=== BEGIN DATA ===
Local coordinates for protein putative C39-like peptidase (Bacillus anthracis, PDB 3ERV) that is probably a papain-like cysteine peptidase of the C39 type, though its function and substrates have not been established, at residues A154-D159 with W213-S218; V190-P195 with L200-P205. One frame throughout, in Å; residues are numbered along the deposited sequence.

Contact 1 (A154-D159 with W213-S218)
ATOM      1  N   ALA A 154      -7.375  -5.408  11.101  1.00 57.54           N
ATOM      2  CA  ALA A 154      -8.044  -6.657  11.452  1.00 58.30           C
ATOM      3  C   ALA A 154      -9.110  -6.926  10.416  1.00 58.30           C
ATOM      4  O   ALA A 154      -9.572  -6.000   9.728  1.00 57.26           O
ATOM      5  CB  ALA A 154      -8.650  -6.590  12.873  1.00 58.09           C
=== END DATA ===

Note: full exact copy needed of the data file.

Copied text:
Local coordinates for protein putative C39-like peptidase (Bacillus anthracis, PDB 3ERV) that is probably a papain-like cysteine peptidase of the C39 type, though its function and substrates have not been established, at residues A154-D159 with W213-S218; V190-P195 with L200-P205. One frame throughout, in Å; residues are numbered along the deposited sequence.

Contact 1 (A154-D159 with W213-S218)
ATOM      1  N   ALA A 154      -7.375  -5.408  11.101  1.00 57.54           N
ATOM      2  CA  ALA A 154      -8.044  -6.657  11.452  1.00 58.30           C
ATOM      3  C   ALA A 154      -9.110  -6.926  10.416  1.00 58.30           C
ATOM      4  O   ALA A 154      -9.572  -6.000   9.728  1.00 57.26           O
ATOM      5  CB  ALA A 154      -8.650  -6.590  12.873  1.00 58.09           C